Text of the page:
Plated Palate

Erin Wiley builds Porches Cafe’s reputation with fresh flavors

Chef ERIN WILEY is one of those lucky people who know very early on what it is they want to spend their life doing.

“I realized when I was probably about eleven years old that I wanted to cook for a living. My mom had a baby and went back to work, and I kinda took over the cooking duties for the household,” Wiley says.

“My grandfather got me this Paddington Bear cookbook when I was like, six. So, I had recipes for kids, but basically, really, a lot of stuff with chicken. I think one of the dishes when I was little that I was most proud of was this braised chicken with soy sauce and spices.”

Wiley was born in Southern California, to California-bred parents who appreciated all kinds of food and loved to cook. Later, the family moved to Oak Ridge, Tennessee, outside Knoxville, where Wiley was exposed to Southern food traditions.

She majored in literature and cultural anthropology but always found herself coming back to food. At twenty-two, she enrolled in culinary school in San Francisco, at the beginning rumblings of the immense foodie scene that would descend on the city for the next decade.

Wiley has built up a pedigree. She completed her externship at the sky-high Hotel Portillo in Chile, nestled in the Andes. After several years in California kitchens, she found herself in Wilmington, where she worked at YoSake as a sous chef, then helped open both Rx and Pembroke’s under James Doss.

A connection at Pembroke’s introduced her to Burrows Smith, one of the managing partners of River Bluffs, a community in Castle Hayne along the river. The development wanted to include a small restaurant as an amenity to its residents.

“Originally, when we opened, we just had one small dining room, and the rest of the space was going to be a general store. Initially, we were selling River Bluffs schwag, and wine, and drinks, and produce. And, the restaurant started going so well, we 86ed the idea of the general store and just turned it into a full restaurant,” Wiley says.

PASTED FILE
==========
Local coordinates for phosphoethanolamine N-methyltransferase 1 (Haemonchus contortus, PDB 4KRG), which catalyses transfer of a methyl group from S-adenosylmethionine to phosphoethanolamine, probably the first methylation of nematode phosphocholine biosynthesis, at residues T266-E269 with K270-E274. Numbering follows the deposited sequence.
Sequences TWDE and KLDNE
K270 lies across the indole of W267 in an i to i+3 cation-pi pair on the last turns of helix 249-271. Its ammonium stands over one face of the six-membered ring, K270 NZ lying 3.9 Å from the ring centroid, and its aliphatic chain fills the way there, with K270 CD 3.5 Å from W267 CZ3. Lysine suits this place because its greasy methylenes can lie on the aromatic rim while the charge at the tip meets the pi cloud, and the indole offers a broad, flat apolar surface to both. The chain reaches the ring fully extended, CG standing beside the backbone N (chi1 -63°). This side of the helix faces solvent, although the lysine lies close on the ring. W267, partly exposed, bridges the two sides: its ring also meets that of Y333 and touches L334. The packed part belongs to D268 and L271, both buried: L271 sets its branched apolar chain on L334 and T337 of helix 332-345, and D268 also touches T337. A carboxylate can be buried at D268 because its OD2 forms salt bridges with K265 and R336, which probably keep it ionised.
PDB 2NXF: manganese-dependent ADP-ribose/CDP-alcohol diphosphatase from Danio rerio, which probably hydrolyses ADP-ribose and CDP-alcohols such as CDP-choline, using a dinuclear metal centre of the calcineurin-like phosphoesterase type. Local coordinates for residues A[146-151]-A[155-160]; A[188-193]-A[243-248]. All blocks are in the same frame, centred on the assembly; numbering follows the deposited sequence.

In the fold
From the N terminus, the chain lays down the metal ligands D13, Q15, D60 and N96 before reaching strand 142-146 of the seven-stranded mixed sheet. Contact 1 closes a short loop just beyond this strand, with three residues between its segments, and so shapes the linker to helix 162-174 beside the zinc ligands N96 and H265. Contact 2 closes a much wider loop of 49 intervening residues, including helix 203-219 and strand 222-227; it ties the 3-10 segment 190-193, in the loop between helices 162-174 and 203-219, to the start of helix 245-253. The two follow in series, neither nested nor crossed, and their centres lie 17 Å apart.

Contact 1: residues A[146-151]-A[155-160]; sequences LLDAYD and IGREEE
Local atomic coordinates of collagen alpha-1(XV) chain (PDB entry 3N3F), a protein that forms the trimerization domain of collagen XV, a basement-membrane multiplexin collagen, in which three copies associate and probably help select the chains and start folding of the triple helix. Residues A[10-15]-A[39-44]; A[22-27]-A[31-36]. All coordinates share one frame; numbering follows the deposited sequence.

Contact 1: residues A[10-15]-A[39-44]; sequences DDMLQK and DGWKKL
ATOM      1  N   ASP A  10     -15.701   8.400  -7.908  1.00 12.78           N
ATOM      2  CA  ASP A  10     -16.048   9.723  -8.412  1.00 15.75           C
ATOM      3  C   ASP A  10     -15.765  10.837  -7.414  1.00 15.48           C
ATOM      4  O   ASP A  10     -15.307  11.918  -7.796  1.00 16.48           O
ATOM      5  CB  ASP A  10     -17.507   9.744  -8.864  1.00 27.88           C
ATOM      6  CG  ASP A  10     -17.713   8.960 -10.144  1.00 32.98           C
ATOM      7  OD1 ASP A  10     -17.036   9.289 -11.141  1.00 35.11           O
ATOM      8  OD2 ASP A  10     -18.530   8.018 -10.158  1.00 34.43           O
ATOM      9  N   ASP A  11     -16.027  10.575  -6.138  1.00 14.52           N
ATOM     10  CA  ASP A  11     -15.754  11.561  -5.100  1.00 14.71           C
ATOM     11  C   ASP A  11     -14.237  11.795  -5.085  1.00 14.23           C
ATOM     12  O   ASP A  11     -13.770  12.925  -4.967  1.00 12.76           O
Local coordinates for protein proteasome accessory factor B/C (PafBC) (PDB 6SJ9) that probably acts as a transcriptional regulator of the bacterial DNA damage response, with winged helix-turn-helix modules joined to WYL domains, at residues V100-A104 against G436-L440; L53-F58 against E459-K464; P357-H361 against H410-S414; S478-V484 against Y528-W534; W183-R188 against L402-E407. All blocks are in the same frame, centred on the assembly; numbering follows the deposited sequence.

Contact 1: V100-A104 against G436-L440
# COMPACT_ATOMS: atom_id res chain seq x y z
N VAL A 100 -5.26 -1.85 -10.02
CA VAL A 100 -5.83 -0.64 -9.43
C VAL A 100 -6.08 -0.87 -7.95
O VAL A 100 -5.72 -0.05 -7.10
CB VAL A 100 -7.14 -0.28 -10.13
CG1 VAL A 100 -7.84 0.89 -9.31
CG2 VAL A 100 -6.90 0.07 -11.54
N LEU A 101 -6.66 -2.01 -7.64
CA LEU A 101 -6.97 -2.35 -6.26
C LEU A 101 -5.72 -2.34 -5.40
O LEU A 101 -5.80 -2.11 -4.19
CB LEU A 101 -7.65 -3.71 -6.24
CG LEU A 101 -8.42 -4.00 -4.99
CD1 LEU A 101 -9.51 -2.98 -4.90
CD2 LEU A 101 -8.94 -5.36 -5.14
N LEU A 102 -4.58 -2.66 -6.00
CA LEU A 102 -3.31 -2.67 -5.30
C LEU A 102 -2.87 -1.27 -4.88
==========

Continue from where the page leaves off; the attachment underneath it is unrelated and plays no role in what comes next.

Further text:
PORCHES CAFE, which opened last year and whose menu is an array of sandwiches, soups, and salads, along with a short dinner menu, is far from the big, bustling kitchens of San Francisco. For starters, it doesn’t even have a full kitchen. The little kitchen has only two sandwich presses, two convection ovens, and two induction burners.

“I’m really proud of some of the stuff we’ve done. We’ve done really obscure German dishes and Israeli dishes, sushi. We make our own pasta. It’s pretty cool,” says Porches Cafe chef Erin Wiley.

“Obviously, there’s certain things we’re never going to be able to do. You’re never gonna be able to come in there and get a steak and a potato; we can’t really do fish. But, I’m really proud of the food we’re doing, especially on that equipment,” she says. “I really have to think about how I’m going to execute the food we’re doing under those constraints, and that really has been the most challenging part of this position.”

It helps to have a staff capable of pulling off the gymnastics of dinner service made on essentially glorified hot plates. Wiley is joined in the kitchen by her husband, Jason Crumpler, who helped open manna; Josh Taylor, formerly of Pembroke’s; and Hazley Carter. Together, they’ve created a menu that is a masterpiece of how to work with what you’ve got and keep it basic.

From duck confit to meatloaf, and a slew of craft sandwiches, they’ve managed to become local favorites for both the lunch and dinner crowds. Wiley says their most popular sandwich is the Cape Fear, a simple turkey, bacon, and avocado on sourdough.

“I think last month we sold 4,000 dollars’ worth of that one sandwich alone,” she says.

Porches has no plans to expand anytime soon, but Wiley has been working to get a community farm going as a partner to the restaurant. The farm was part of the initial concept but has been slow in development, and Wiley is hopeful it’s fully functional this fall. But, otherwise, expect Porches to remain the small neighborhood gem.

“If you look at a lot of the fast food chains, they’re really struggling now,” she adds. “It’s clear people want fresh and healthy food.”


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